A Russian oligarch indicted in the United States Thursday for conspiring to circumvent its sanctions regime stands accused of, among other things, having flowers delivered to a former member of Parliament in Canada.
Billionaire Oleg Vladimirovich Deripaska has been subject to U.S. sanctions since 2018, when the U.S. Treasury Department said he acted for or on behalf of a senior Russian official and operated in the energy sector of the Russian economy.
He was added to Canada's own sanctions list this year after Russia's invasion of Ukraine.
Despite being prohibited from obtaining U.S. goods and technology, the FBI alleges that Deripaska directed co-conspirators to make millions in proceeds in that country on behalf of him and one of his companies, Basic Element.
Andrew C. Adams, a Manhattan federal prosecutor who heads a task force pursuing crimes by Russian oligarchs, said in a release that Deripaska sought to benefit from life in America "despite his cosy ties with the Kremlin and his vast wealth acquired through ties to a corrupt regime."
Deripaska and two others, Russian citizen Natalia Mikhaylovna Bardakova and American citizen Olga Shriki, were charged with conspiring to violate and evade U.S. sanctions. Shriki is also charged in relation to destruction of records for allegedly deleting electronic records related to the sanctions evasion.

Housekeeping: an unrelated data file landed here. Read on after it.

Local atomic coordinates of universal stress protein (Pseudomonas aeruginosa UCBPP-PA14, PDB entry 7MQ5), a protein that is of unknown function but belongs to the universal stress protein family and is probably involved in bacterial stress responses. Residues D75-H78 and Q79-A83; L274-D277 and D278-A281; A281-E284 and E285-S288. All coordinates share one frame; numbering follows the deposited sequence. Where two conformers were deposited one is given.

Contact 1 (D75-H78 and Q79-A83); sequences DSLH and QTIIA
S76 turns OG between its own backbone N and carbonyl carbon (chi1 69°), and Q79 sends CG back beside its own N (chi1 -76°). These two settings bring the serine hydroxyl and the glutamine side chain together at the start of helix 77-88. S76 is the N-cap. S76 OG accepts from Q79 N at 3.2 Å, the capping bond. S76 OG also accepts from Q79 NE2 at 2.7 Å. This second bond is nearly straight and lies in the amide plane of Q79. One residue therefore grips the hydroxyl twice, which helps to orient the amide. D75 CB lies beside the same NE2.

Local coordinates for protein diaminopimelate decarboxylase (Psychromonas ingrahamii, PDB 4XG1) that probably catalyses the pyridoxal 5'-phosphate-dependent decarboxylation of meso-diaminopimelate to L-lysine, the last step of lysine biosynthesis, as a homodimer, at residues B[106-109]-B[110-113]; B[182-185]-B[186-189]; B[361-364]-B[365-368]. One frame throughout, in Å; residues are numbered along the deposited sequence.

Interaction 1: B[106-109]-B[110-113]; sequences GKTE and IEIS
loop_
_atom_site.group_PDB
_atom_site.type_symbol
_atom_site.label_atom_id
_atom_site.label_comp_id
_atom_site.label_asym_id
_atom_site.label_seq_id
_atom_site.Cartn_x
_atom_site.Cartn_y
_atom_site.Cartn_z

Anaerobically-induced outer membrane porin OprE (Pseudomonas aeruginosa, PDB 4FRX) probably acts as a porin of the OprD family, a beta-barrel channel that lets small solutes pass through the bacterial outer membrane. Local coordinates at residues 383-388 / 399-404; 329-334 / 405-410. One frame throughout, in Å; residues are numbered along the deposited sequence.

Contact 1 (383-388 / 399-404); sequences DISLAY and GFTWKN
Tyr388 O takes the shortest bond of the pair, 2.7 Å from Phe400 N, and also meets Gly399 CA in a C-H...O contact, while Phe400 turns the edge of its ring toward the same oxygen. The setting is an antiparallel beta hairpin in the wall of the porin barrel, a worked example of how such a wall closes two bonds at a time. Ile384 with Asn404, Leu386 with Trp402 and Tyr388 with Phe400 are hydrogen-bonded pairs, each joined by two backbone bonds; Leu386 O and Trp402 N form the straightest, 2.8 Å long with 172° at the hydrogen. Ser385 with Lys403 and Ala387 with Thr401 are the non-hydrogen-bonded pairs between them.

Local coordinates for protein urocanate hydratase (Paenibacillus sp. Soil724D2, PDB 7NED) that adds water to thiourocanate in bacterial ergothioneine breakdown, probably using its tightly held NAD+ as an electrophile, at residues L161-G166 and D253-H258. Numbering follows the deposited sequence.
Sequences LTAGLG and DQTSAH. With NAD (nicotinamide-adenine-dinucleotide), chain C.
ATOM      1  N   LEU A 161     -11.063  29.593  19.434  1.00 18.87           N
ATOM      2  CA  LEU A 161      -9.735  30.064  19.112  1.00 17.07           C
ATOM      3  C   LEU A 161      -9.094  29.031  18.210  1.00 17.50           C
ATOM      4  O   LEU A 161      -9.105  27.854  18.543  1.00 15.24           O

A U.S. Department of Justice news release says Shriki, who is from New Jersey, bought and sent gifts to North American social contacts on Deripaska's behalf — including two flower deliveries to a person described as "a then-former Canadian Parliament member."
Shriki was arrested this morning and is the only person in custody. Her lawyer, Bruce Maffeo, declined to comment when asked about the deliveries.
The release also describes an alleged scheme to make sure that Deripaska's baby would be born in the U.S. so the child could take advantage of the health care system and benefits of a U.S. birthright.
Shriki and the mother of the child, Ekaterina Olegovna Voronina, are charged with making false statements to federal agents.
Following the birth, Deripaska's three co-defendants conspired to conceal the name of the child's true father by slightly misspelling the child's last name, the indictment said.
The indictment included demands that Deripaska and his co-defendants forfeit assets in the U.S., including a Washington, D.C., property and two Manhattan properties.